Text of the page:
Nebraska should not play Penn State this weekend as long as Joe Paterno remains its head coach. Although offering condolences to the families in his retirement statement, Joe shows his true allegiance in the end of his statement. In his statement, he avows allegiance the institution of Penn State; rather than speed the healing process by resigning immediately, Joe continues to pursue self-aggrandizement by insisting on finishing a winning season. There are no winners in this situation, least of all the abused children. Joe Paterno’s current focus on a football season is consistent with his prior actions—in which he prioritized sports over human decency—and reveals his true character.

kpsf63 on 11/9/2011 @ 8:10pm EDT Said:

There are still far too many unknowns I understand these were innocent kids were seriously abused, however, players had nothing to do with it. In fact, all of this took place prior to them arriving @ Penn st. Canceling the game is not going to help the victims.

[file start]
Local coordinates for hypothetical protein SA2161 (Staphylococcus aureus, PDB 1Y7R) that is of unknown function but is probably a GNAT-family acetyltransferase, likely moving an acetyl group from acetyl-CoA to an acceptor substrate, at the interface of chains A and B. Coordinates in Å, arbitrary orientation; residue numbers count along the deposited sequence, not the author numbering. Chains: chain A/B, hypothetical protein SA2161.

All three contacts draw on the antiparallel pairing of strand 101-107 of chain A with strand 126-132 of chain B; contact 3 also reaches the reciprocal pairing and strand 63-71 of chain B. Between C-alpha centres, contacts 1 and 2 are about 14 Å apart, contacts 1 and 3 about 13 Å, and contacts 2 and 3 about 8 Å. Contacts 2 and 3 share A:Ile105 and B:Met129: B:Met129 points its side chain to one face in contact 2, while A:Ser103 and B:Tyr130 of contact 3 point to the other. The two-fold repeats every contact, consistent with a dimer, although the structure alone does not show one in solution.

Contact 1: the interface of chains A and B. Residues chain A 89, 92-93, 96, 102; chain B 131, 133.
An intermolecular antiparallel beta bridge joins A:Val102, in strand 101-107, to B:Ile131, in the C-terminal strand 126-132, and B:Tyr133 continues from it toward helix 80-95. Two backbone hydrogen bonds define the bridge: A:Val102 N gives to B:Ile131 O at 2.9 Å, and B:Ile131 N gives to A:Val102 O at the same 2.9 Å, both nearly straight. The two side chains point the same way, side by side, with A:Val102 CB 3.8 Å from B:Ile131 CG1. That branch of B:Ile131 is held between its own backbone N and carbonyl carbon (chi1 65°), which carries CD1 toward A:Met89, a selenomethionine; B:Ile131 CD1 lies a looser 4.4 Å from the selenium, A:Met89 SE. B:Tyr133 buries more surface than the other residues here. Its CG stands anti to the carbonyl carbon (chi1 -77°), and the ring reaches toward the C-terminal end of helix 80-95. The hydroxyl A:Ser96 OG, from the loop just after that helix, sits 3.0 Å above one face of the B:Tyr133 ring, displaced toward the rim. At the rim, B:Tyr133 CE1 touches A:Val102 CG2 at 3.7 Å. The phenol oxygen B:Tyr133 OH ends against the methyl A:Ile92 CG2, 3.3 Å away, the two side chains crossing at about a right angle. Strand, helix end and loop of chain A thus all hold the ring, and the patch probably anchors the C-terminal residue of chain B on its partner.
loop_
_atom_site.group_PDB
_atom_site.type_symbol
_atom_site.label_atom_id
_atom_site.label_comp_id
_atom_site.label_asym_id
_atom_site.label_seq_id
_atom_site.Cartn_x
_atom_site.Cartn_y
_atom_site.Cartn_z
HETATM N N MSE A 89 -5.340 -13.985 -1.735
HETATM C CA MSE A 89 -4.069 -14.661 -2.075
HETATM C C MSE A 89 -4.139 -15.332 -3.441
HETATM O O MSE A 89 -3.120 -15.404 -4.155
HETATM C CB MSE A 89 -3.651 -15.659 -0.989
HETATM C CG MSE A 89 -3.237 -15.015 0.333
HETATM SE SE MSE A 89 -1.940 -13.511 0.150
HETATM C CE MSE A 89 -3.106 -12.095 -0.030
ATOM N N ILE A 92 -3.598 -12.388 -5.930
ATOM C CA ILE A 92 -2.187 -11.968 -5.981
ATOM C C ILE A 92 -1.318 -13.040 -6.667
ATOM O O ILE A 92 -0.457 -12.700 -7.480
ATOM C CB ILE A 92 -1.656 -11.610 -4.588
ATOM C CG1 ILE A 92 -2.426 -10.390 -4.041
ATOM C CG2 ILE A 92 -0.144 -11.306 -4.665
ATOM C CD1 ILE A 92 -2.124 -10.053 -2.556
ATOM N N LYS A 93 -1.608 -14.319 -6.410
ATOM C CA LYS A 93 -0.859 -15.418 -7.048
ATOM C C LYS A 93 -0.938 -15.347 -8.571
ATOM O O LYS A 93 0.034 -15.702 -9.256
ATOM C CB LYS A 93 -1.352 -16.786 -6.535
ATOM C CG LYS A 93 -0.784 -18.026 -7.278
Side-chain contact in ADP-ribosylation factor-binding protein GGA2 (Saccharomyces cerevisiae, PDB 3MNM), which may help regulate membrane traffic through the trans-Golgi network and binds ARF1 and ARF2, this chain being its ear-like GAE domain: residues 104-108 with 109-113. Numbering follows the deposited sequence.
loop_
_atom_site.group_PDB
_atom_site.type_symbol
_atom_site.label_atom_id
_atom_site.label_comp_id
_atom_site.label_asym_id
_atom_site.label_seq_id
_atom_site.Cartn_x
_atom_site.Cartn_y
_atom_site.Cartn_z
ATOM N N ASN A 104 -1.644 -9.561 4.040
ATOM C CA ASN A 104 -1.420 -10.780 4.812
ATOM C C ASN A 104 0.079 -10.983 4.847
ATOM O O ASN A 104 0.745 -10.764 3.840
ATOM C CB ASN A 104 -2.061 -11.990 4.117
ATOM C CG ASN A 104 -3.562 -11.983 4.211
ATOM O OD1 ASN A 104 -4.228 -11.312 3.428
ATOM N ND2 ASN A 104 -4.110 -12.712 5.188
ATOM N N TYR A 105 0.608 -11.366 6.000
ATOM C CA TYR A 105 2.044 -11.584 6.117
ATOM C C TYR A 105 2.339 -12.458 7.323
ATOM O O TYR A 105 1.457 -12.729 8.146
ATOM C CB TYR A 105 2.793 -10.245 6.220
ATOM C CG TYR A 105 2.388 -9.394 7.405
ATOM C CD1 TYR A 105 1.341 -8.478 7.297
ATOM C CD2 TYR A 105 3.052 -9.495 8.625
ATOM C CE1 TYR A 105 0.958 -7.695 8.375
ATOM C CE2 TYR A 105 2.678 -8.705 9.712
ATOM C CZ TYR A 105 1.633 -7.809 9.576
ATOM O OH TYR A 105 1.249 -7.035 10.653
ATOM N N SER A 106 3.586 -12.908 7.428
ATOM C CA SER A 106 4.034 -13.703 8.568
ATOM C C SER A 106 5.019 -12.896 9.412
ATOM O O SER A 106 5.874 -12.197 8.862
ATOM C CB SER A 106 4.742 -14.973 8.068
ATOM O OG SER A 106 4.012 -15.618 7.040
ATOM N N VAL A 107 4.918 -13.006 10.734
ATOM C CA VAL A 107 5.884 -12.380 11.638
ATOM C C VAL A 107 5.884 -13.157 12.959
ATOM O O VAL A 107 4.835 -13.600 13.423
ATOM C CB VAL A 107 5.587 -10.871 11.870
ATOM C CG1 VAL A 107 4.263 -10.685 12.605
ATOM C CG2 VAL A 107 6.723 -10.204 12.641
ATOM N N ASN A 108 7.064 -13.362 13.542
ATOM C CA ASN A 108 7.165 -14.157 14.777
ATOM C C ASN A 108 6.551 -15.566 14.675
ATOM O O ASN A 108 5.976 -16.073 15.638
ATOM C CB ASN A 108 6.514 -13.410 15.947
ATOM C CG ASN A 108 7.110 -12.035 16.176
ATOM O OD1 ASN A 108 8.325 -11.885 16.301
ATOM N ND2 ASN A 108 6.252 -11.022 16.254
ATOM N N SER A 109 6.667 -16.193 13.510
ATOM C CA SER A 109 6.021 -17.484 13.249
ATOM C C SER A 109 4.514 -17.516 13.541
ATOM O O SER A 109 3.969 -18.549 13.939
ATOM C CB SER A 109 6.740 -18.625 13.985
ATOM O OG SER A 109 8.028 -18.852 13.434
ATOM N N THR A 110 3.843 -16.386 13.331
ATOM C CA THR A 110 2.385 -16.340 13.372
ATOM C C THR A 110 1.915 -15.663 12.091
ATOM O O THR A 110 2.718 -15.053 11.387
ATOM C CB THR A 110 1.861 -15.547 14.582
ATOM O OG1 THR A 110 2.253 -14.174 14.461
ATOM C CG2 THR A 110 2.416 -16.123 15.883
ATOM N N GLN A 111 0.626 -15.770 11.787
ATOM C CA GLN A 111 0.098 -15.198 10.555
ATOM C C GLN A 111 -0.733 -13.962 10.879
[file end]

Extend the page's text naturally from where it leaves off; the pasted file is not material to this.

Additionally, everyone should keep in mind this was a small group of people that did nothing. Lots of good people at PSU.

Pete on 11/9/2011 @ 8:31pm EDT Said:

The only way I could see the game this weekend being played is if Joe Paterno is retired and off the field today and certainly no later than tomorrow. His legendary status is forever tarnished by not having made the honorable, moral and just decision by going to the authorities when the the Sandusky actions very first came to light. It was his personal obligation to do so without question or hesitation. There is no excuse for any other action. Paterno admits wrongdoing by his decision to retire at the end of the season. He should not be allowed to exit on his timetable regardless of the legendary perceptions many may have of him. The crime committed is repulsive and can not be reasoned away with his having remained silent, until forced otherwise. If the catholic cardinals and bishops cannot be excused for their silence, and they shouldn’t, then neither should Joe Paterno. Legal is simply one issue and only a word at that for not accepting responsibilty to speak up when it was required at the time of the crime. But honor, moral, or justice is another and immediately resigning is the only way I could ever consider keeping any respect that Joe Paterno may deserve.